Will Côte d’Ivoire’s Presidential Election Turn Violent?

A woman has her finger dipped ink after voting in Côte d′Ivoire. Photo courtesy of United Nations Development Programme.

Guest post by Sebastian van Baalen and Jesper Bjarnesen

Ivorians head to the polls on October 31, in Côte d’Ivoire’s most momentous election since the post-election crisis that caused 3,000 deaths in 2010–2011. The pre-election period has seen low-intensity violence like riots, violence against protestors, and sporadic communal violence. Many Ivorians fear the elections will spark an escalation of violence, as did the presidential elections before the first (2002) and second (2011) Ivorian civil war.

Here are seven factors that increase the risk of violence in Côte d’Ivoire—and how to counter them.

1. The presidential contest could become highly competitive

The 2020 presidential election pits two-term incumbent Alassane Ouattara against former president Henri Konan Bédié, and long-term opposition leader Affi Pascal N’Guessan. With Bédié and N’Guessan positioned to form a coalition to defeat Ouattara, there are signs that this year’s contest will be tight. This is troubling because research demonstrates that the risk of electoral violence is greater when the incumbent faces uncertainty at the polls and the electoral contest is more competitive.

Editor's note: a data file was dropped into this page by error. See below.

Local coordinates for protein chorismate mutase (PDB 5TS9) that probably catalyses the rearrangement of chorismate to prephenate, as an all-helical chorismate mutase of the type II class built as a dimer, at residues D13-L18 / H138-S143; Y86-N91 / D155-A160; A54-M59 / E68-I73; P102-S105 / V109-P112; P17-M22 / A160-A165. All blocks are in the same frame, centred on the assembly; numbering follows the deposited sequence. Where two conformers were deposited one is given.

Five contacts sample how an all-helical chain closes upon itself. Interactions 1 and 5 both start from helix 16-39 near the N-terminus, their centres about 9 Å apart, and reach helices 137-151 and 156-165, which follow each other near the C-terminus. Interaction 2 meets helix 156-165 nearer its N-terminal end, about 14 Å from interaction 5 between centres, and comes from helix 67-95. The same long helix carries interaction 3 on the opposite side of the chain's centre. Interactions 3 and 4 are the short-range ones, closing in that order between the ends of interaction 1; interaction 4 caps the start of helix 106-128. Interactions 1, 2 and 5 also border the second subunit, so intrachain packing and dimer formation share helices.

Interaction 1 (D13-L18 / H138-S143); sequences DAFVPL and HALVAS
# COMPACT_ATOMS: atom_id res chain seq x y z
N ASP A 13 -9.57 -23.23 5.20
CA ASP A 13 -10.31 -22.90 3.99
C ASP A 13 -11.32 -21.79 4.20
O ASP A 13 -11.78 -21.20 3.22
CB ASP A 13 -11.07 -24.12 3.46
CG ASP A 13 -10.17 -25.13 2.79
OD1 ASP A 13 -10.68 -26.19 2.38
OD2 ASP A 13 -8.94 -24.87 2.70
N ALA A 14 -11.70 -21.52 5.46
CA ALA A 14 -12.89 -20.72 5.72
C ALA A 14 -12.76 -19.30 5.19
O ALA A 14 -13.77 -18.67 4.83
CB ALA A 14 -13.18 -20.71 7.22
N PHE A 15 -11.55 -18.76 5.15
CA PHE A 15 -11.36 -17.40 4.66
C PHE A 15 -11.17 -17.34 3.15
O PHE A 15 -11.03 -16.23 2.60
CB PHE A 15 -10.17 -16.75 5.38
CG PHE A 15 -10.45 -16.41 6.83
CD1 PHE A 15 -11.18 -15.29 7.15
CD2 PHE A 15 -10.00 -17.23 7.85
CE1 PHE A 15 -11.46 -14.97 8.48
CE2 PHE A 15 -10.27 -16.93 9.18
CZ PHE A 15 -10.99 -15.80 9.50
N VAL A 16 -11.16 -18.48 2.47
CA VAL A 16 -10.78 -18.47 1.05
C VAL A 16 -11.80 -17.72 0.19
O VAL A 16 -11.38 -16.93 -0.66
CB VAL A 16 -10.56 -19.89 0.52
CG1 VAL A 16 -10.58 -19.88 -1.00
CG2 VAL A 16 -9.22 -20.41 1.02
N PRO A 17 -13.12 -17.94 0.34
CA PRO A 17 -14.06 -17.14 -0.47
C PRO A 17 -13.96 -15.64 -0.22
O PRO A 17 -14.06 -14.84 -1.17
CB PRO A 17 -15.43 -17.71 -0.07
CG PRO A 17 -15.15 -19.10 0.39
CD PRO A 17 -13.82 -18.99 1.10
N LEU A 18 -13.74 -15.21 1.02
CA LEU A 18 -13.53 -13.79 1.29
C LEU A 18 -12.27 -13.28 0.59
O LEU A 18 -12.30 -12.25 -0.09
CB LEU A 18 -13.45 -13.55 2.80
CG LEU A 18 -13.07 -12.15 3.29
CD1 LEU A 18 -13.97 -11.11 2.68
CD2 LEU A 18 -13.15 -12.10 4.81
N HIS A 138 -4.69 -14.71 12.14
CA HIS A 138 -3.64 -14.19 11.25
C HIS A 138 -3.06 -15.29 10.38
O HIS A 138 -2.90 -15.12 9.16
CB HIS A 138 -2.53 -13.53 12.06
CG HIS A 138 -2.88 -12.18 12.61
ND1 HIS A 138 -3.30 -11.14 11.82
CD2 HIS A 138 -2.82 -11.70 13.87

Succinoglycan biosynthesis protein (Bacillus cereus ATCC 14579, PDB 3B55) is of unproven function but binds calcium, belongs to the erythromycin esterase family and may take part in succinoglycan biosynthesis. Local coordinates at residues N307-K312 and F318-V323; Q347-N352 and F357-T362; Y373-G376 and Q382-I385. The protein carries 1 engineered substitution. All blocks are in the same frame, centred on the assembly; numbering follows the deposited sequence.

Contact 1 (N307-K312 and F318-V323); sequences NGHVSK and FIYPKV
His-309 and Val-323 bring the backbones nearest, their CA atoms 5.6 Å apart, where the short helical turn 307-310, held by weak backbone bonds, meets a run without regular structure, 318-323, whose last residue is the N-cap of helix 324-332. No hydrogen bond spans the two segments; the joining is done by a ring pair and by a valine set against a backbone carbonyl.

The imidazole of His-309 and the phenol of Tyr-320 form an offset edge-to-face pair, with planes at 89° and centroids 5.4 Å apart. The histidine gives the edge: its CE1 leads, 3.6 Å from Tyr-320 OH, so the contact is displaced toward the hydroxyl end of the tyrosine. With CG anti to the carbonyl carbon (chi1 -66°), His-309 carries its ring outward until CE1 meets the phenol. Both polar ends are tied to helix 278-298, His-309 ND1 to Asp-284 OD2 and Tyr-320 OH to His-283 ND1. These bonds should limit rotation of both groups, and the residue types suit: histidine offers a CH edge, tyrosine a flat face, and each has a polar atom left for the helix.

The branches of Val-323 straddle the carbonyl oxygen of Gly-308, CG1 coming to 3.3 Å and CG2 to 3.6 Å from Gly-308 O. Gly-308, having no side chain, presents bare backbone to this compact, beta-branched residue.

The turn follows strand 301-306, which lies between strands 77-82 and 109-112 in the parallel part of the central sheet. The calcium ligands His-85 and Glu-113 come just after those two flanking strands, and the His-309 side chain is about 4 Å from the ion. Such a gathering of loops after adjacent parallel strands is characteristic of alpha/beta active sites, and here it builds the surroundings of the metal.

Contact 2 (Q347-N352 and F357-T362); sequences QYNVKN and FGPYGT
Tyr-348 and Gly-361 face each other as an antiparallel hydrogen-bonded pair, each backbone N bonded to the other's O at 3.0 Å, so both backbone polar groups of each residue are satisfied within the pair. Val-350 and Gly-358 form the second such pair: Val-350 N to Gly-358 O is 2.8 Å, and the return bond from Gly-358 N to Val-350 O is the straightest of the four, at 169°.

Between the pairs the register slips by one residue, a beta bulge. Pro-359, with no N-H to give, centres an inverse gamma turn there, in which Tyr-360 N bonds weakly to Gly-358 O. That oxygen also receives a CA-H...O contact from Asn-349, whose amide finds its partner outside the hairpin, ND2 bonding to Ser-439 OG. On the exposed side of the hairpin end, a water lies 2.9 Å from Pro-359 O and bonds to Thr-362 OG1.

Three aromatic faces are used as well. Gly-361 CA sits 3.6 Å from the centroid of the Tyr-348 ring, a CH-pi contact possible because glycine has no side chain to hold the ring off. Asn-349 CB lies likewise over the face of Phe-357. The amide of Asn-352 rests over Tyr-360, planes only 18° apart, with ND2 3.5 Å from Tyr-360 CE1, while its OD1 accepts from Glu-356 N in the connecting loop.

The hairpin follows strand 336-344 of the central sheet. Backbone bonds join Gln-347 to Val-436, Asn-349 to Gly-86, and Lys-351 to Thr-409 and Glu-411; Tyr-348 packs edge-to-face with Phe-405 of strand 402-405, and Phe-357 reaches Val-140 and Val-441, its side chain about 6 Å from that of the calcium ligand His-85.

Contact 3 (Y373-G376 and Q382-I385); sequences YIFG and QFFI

2. The incumbent is running for a third term

The 2020 election’s biggest controversy is Alassane Ouattara’s bid for a third term. The opposition claims that Ouattara’s third-term bid is unconstitutional, but the incumbent argues that constitutional amendments in 2016 reset the term count. Ouattara’s third term bid is of grave concern to political stability in Côte d’Ivoire. Electoral violence is more likely in elections where an incumbent presidential candidate is running for re-election, and third-term controversies have caused electoral violence in several recent African elections, including in Burundi, the DRC, and Guinea. Moreover, an Ouattara victory could spark further protests, as 78 percent of Ivorians believe that the constitution should set a two-term presidential limit.

3. There are serious concerns about electoral integrity